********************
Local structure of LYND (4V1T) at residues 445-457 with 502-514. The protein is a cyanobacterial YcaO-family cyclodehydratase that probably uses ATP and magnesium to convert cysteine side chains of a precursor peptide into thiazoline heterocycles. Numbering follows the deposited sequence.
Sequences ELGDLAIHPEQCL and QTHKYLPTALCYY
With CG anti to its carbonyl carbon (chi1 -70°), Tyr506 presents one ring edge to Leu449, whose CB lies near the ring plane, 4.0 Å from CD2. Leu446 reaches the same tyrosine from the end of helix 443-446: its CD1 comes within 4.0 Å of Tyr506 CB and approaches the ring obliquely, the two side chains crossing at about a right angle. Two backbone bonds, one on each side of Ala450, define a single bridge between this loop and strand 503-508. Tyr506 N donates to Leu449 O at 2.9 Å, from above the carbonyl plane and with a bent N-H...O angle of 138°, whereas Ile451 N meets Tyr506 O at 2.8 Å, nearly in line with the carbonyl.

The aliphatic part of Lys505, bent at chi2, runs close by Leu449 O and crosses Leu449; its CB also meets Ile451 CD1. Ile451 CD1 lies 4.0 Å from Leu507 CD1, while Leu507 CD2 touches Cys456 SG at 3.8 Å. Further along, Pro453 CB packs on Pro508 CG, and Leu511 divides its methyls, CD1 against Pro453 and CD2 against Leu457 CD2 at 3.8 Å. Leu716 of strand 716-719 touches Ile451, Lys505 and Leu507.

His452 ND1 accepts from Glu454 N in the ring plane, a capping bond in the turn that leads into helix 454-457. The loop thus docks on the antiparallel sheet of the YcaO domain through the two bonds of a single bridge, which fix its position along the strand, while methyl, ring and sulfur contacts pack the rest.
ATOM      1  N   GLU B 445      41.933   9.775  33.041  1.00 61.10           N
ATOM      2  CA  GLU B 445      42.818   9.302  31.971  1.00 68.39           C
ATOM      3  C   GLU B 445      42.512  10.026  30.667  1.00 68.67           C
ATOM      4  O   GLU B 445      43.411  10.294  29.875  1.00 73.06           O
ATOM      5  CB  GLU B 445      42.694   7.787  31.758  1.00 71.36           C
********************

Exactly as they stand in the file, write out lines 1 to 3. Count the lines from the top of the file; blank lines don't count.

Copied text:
Local structure of LYND (4V1T) at residues 445-457 with 502-514. The protein is a cyanobacterial YcaO-family cyclodehydratase that probably uses ATP and magnesium to convert cysteine side chains of a precursor peptide into thiazoline heterocycles. Numbering follows the deposited sequence.
Sequences ELGDLAIHPEQCL and QTHKYLPTALCYY
With CG anti to its carbonyl carbon (chi1 -70°), Tyr506 presents one ring edge to Leu449, whose CB lies near the ring plane, 4.0 Å from CD2. Leu446 reaches the same tyrosine from the end of helix 443-446: its CD1 comes within 4.0 Å of Tyr506 CB and approaches the ring obliquely, the two side chains crossing at about a right angle. Two backbone bonds, one on each side of Ala450, define a single bridge between this loop and strand 503-508. Tyr506 N donates to Leu449 O at 2.9 Å, from above the carbonyl plane and with a bent N-H...O angle of 138°, whereas Ile451 N meets Tyr506 O at 2.8 Å, nearly in line with the carbonyl.